IT professionals face both cyber and physical challenges to keep data servers safe and constantly running. Remote monitoring systems can help fight half the battle. They are a cost-effective way to keep tabs on the physical environment and receive early warnings of rising temperature, humidity fluctuations, water leaks, power outages and other related factors that can impact a server room. These devices send notifications when sensor readings move into an undesirable range, enabling personnel to quickly address the problem.
David Rosenfeld is an early adopter of remote monitoring to keep an eye on physical conditions within a server room. Recently retired as vice president of IT at the Greater New York Hospital Association (GNYHA) for more than 30 years, David was introduced to Sensaphone monitoring devices by dealer and installer Charlie Baum of CAB Systems, LLC.
GNYHA is a trade association comprising nearly 280 member hospitals, health systems and continuing care facilities in the metropolitan New York area, throughout New York state, and in New Jersey, Connecticut and Rhode Island. GNYHA has a staff of more than 70 people who work to bring together clinical and administrative personnel from member hospitals to share information on critical health care issues in a collaborative setting.
Monitoring GNYHA’s Server Room
David selected Sensaphone’s Sentinel™ system to monitor the temperature of the server room’s backup HVAC exhaust in the plenum and to turn on a fan if temperatures climb too high. The Sentinel system provides supervised 24/7 remote monitoring of up to 12 different status conditions. When any monitored condition goes beyond the set safe range, the Sentinel system alerts designated personnel via text, email or phone call.
To ensure thorough monitoring, temperature sensors capable of measuring temps from 0 °F to 120 °F (-17 °C to 49 °C) are located at various sites throughout the 30-by-20 foot room in order to gauge the heat near different servers, computers and racks. A temperature sensor is also placed in the ceiling space above the server room that functions as an HVAC conduit. When it gets too warm in that airs pace due to HVAC malfunction, an exhaust fan is activated by the Sentinel’s alarm relay connected to a contact-actuated 110 V multistrip.
“Before the automatic fan activation was available, personnel would have to travel back to the office during their off time to manually turn on the fans,” David explains. “Having this feature in addition to the temperature monitoring is a great convenience.”
Also installed in the GNYHA server room is a Temp Alert temperature switch, which monitors air temperature from 20 °F to 110 °F (6.7 °C to 43.3 °C), provides a local display reading, requires no power to operate and can connect multiple units in a series to a single Sensaphone input.
In addition, water detection sensors are placed outside of the server room under an HVAC unit and pump to alert personnel of leaks that could lead to air conditioning malfunction. Leak detection rope sensors can also be placed around the perimeter of a raised floor and under any water pipes running through a server room.
“Knowledge is power when it comes to the server room environment. When the temperature climbs, the IT team and facility management staff need to know ASAP to avert server shut down,” David says. “The Sentinel systems provides the information needed to quickly address the problem."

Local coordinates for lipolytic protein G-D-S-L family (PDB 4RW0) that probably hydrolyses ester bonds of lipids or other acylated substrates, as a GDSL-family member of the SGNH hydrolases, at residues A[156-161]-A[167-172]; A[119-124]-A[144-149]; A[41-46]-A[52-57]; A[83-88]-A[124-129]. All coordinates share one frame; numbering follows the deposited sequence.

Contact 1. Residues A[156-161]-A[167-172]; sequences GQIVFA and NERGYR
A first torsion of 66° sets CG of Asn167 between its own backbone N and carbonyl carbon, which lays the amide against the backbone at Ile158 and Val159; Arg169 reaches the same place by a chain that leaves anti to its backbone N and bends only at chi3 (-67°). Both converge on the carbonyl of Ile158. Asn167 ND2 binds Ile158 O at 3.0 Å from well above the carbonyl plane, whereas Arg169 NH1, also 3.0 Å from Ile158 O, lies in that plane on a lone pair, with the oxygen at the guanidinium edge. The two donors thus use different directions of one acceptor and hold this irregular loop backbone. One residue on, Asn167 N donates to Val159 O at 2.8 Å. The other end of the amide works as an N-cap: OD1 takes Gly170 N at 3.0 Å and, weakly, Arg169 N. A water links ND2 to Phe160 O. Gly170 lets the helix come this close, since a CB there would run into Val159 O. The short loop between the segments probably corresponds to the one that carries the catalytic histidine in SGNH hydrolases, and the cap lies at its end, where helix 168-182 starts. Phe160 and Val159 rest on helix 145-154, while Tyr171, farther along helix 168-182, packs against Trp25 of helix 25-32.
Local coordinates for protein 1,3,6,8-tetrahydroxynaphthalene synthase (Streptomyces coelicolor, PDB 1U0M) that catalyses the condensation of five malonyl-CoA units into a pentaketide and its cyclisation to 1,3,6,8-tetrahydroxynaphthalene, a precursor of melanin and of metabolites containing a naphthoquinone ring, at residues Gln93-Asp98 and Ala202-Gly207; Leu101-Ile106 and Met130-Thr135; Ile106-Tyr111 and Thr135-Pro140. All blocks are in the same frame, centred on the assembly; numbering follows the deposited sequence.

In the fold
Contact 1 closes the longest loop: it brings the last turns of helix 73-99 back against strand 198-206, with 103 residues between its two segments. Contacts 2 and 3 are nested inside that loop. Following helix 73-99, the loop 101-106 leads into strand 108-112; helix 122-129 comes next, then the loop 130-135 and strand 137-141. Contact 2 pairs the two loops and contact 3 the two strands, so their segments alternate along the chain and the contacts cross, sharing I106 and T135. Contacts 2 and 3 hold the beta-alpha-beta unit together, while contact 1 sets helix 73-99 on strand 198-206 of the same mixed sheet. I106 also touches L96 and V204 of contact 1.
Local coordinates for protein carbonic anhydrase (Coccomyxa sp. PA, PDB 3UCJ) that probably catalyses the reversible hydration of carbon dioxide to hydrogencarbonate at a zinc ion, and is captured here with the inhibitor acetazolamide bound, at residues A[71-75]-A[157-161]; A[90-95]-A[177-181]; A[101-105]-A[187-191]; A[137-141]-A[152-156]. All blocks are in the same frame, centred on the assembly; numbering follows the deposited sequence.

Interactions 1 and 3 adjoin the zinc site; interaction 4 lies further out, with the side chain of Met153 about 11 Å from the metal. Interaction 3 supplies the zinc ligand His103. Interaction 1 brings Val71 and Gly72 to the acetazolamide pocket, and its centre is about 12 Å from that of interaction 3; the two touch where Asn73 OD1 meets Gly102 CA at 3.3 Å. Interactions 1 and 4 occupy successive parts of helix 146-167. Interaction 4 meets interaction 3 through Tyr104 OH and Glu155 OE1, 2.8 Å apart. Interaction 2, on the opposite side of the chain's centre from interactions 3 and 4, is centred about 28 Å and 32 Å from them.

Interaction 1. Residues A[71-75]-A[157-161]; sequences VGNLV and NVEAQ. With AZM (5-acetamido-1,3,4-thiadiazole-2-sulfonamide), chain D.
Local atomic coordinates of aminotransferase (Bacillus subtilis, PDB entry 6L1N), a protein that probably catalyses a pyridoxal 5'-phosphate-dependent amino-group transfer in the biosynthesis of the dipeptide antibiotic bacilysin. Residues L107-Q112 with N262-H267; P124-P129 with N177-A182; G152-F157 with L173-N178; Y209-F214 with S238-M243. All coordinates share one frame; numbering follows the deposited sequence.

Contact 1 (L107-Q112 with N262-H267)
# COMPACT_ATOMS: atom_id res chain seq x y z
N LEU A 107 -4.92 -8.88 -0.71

Upgrade to the Cloud
David began monitoring the GNYHA server room with the now-legacy Sensaphone 2000 auto dialer system that communicated through a landline phone. To benefit from the advantages of real-time monitoring, David and Charlie replaced the Sensaphone 2000 with the cloud-based Sentinel system.
“With the Sensaphone app, Sentinel users can easily access live readings and control settings and alerts right from their smartphone or tablet,” Charlie notes. “This functionality adds convenience and peace of mind.”
The Sentinel monitoring system continuously communicates a signal to the cloud to validate that it is online. If the communication link is interrupted by a power outage or human error, the system sends an alert to designated personnel indicating the connection is lost. Users are notified about the disruption through phone, text or email. All data collected during this time is stored in the device and later uploaded to the cloud when the connection is restored.
"The Sentinel is a supervised system—because it’s cloud based, it essentially monitors itself. On top of that, the device has a built-in battery backup that will last for hours in the event of a power failure,” David adds.
Data Logging for Predictive Maintenance
The IT team at GNYHA also uses the data logging function of the Sentinel system to track temperature trends over time. Reviewing the data helps to identify patterns that could indicate potential issues and prevent problems before they arise, such as power fluctuations or the beginning of an equipment malfunction.
Bottom Line–It Works
“What I like best about the Sentinel is that it works. It reliably monitors the temperature at various areas of the server room, immediately notifies personnel when the heat begins to climb, and automatically switches on the fans,” David says. “And smart phone access is very important when people are out in the field and away from the office.”